Leftist Mauricio Funes, President-Elect of El Salvador

By Dialogo
March 16, 2009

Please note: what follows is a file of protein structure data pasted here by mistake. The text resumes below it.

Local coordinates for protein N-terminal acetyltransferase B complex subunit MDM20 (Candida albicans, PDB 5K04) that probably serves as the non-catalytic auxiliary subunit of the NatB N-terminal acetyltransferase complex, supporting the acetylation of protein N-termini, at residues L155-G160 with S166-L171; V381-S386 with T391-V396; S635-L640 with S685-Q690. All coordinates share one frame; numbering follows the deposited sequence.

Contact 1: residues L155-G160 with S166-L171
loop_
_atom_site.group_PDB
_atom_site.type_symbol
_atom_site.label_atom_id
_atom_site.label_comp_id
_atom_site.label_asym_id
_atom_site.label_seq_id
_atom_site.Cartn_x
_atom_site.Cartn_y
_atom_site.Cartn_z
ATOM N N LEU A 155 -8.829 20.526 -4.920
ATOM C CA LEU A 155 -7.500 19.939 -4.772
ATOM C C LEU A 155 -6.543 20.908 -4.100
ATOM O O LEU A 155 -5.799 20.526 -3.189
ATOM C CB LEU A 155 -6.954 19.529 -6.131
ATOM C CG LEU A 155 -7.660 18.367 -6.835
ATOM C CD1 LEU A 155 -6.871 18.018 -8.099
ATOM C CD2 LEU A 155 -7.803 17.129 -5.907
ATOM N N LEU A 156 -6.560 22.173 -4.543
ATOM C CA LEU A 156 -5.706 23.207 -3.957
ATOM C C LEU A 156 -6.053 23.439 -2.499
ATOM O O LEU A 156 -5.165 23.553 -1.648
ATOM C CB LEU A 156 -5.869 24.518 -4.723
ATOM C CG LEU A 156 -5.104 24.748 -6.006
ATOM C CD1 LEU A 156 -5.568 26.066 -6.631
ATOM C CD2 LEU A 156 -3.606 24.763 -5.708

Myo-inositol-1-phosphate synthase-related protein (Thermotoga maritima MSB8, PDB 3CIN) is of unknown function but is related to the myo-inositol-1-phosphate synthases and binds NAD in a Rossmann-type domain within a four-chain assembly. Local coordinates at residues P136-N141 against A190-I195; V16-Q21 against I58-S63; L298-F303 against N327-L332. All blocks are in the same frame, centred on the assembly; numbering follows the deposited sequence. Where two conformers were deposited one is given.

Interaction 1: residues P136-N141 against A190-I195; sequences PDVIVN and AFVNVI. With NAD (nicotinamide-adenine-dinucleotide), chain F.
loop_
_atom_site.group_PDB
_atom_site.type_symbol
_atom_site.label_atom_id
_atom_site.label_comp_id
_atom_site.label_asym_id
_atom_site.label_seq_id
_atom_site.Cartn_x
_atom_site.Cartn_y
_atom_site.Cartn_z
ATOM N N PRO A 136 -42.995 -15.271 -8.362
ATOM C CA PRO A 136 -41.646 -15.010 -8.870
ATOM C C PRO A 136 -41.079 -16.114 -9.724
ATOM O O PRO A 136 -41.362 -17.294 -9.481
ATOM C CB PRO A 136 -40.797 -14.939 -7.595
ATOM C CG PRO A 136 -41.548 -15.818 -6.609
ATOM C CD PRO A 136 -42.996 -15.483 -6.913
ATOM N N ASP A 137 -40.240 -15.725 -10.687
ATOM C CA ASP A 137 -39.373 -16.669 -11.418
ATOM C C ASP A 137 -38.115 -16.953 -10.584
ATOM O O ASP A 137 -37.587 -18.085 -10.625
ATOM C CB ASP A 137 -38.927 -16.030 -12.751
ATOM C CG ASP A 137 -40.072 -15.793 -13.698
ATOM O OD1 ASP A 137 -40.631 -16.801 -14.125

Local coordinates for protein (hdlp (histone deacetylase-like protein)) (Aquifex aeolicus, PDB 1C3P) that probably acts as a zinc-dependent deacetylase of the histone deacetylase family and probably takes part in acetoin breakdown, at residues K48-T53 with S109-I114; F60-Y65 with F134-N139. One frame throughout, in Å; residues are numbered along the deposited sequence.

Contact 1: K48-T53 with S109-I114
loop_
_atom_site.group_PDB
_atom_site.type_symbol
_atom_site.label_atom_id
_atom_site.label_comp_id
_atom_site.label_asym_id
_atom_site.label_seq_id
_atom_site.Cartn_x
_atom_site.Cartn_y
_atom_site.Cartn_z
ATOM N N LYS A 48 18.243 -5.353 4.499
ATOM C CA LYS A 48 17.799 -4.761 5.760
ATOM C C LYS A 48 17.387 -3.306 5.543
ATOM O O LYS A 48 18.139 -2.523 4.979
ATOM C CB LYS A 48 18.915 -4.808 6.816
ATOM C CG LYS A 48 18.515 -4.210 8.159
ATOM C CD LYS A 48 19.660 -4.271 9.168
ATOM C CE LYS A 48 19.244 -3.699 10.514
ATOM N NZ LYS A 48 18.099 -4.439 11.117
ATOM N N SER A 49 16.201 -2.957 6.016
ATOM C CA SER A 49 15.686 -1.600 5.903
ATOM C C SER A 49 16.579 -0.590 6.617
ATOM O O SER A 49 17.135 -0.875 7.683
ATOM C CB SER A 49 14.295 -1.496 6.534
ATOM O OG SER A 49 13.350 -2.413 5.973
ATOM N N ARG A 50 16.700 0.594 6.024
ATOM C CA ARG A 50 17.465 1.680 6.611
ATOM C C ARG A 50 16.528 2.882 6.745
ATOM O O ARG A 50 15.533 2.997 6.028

SAN SALVADOR, March 16, 2009 (AFP) - Mauricio Funes, the candidate of the leftist ‎former guerrilla organization Farabundo Marti National Liberation Front (FMLN), was ‎elected Sunday by a narrow margin as President of El Salvador, ending 20 years of ‎hegemony of the right, which recognized its defeat.‎ ‎"I am the President-Elect of the Salvadorans," he exulted in a hotel in the Capital, ‎accompanied by his wife Wanda Pignato, who is of Brazilian origin and the ‎representative of the Brazilian Workers’ Party to Central America.‎ ‎"This day has been a triumph for the public, who believe in hope and have defeated fear. ‎This is a victory for the all Salvadoran people," Funes added.‎ With 92.02% of the ballots counted, Funes got 51.2% of the votes, while the candidate of ‎the ruling right, Rodrigo Avila, won 48.7%, a difference of just over 62,000 votes, ‎according to data from the Supreme Electoral Tribunal (TSE) before suspending the ‎recount Sunday night.‎ An hour before midnight, Avila, of the Nationalist Republican Alliance (ARENA, right), ‎recognized the victory of his rival in the "toughest" election that his party, which has ‎ruled El Salvador since 1989, has faced.‎ ‎"I want to recognize Mauricio Funes of the FMLN, who in this struggle closed the gap, ‎which gave him the advantage, and I pray to God to, as he gave the Salvadoran people ‎wisdom, to give wisdom to his party," said Avila, flanked at the podium by the outgoing ‎President, Antonio Saca, and their predecessors, Alfredo Cristiani (1989-1994), Armando ‎Calderón (1994-1999) and Francisco Flores (1999-2004), where long faces abounded.‎ Faced with the first partial results, Walter Araujo, the President of TSE, failed to ‎recognize the victory of one of the most incisive journalists of the Salvadoran landscape, ‎who has broken the left’s remaining stigma in this conservative Central American ‎country.‎ ‎ "The Salvadoran people, each of whom has drawn conclusions based on this preliminary ‎poll, have spoken," he said.‎ The final results are expected in 48 hours.‎ In a message addressed undoubtedly to those who, in this campaign, used fear to try to ‎prevent his victory, Funes pledged to work "tirelessly" for a system of liberties, including ‎private property and legal security, that he said "will have my greatest respect and ‎attention."‎ ‎"Our intent," he said, "is to turn El Salvador into the most dynamic economy in Central ‎America."‎ On the streets, a red tide of militants gathered on the Alberto Masferrer plaza, where they ‎had a meeting with Funes and his companion, the intended Vice President, former ‎FMLN commander Salvador Sánchez Ceren, to celebrate this historic victory.‎ ‎"Yes, we can!" shouted the thousands of excited fans who took to the streets shortly after ‎the close of the polls when the first results began to come in, while setting off fireworks ‎to celebrate the victory of the FMLN in its fourth attempt to seize power since 1992.‎ The organization was formed into a political party after 12 years of civil war.‎ Both the President of the TSE and the missions of international observers emphasized the ‎normality of this election day, whose figures are still unofficial, in which 60% of the 4.3 ‎million voters assembled at the polls, dotted with a few isolated incidents, all involving ‎citizens who came to vote presenting false documents.‎ The first foreign leader to congratulate Funes was Venezuelan President Hugo Chávez, ‎from whom the now President-Elect had sought to distance himself during the election ‎campaign, along with Sandinista Daniel Ortega and Honduras populist Manuel Zelaya, ‎major supporters of leftist Central American governments.‎
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